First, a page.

How to Butcher a Turkey
Raising turkeys can be a fun and rewarding experience. Mature turkeys are typically a bit hardier than chickens. If you already have chickens think about adding a few turkeys to the brood. Turkeys and chickens tend to get along well especially if they are raised together from chicks. Turkeys are bigger than chickens so they produce more meat per bird.
Processing or butchering a turkey at home is pretty simple. You'll need a killing cone and a sharp knife. Place the turkey upside down in the cone, this will help calm the bird and allow the blood to drain efficiently. Plucking the feather by hand isn't too hard as long as the bird is soaked in hot water first. A mechanical plucker will make the job easier if you are doing multiple birds at once.
Processing a Turkey
- Don't feed the turkey for at least 12 hours before processing. This will limit the food and waste inside of the bird.
- Remove the birds one at a time. Hold the bird with your fingers laced between the feet. Allow the turkey to rest on your forearm. Be sure to hold the wings tightly towards the body. Keep the turkey as calm as possible, adrenaline and other hormones will taint the meat.
- Bring the turkey to the killing cone. The cone will sedate and calm the bird. Pull the head through the bottom of the cone. Be sure to hold the feet to avoid getting kicked or scratched in the eye.
- Use a sharp knife to cut the neck on both sides. Allow the turkey to bleed out.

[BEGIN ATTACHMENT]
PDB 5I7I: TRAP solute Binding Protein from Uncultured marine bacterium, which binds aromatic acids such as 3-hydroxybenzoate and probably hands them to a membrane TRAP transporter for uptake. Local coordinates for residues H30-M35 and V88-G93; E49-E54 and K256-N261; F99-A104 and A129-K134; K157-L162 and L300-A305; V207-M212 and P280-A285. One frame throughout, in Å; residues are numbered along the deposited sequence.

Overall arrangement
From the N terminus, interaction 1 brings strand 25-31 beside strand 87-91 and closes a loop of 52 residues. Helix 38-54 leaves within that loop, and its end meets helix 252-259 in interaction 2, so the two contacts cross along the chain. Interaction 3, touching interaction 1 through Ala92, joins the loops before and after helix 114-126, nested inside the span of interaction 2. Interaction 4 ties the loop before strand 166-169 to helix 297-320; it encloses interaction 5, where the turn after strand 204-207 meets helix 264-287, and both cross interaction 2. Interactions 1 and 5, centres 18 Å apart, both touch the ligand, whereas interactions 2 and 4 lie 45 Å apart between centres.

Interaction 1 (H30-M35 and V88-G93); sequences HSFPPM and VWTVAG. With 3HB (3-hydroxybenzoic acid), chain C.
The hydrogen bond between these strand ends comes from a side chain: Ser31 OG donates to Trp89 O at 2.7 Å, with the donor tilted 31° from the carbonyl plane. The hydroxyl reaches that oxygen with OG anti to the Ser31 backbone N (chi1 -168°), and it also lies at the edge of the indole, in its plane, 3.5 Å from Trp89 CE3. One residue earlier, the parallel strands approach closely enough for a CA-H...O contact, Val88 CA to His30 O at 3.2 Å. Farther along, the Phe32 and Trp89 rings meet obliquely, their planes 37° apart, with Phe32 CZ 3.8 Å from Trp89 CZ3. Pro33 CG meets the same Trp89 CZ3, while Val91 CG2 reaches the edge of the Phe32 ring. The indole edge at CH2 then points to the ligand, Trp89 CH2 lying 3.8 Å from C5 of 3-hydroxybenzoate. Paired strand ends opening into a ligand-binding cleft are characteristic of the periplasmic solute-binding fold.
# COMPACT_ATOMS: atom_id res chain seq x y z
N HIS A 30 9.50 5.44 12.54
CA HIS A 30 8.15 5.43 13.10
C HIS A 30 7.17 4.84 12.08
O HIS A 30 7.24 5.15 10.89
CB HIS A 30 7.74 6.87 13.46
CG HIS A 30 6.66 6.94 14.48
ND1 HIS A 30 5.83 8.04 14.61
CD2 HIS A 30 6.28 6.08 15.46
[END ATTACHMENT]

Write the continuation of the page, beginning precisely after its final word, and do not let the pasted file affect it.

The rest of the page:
- Next, scold the turkey for about 3 minutes at 145*F. Stir so the entire bird is covered. When the skin peels off easily it is ready.
- Puck the feathers off of the turkey with a mechanical pucker or by hand.
- Cut the legs off. Bend the leg and cut through the joint, don't cut through the bone this will dull the knife.
- Remove the head with scissors.
- Slowly cut the skin around the neck and peel it off.
- Cut the neck off with scissors, save it the stock pot.
- Pull out the crop.
- Slowly and gently cut along the pelvis bone. Slice, never poke. Puncturing the guts could taint the meat.
- Reach into the chest cavity and pull out the insides including the windpipe. Break the membranes as you go.
- Hang the guts into the sink. Remove the heart and liver, careful not to puncture the bile sack as this will taint the meat. If you do puncture the sack make sure to rinse off the meat quickly.
- Cut down along the pelvic bone on both sides. Gently cut across the pelvis to cleanly remove the intestines.
- Rinse the turkey inside and out.
- Place the turkey in a large plastic bag. You can use a bucket of water to displace the air from the bag. Zip tie the bag shut. Freeze or use within a few days otherwise, the bird may be tough.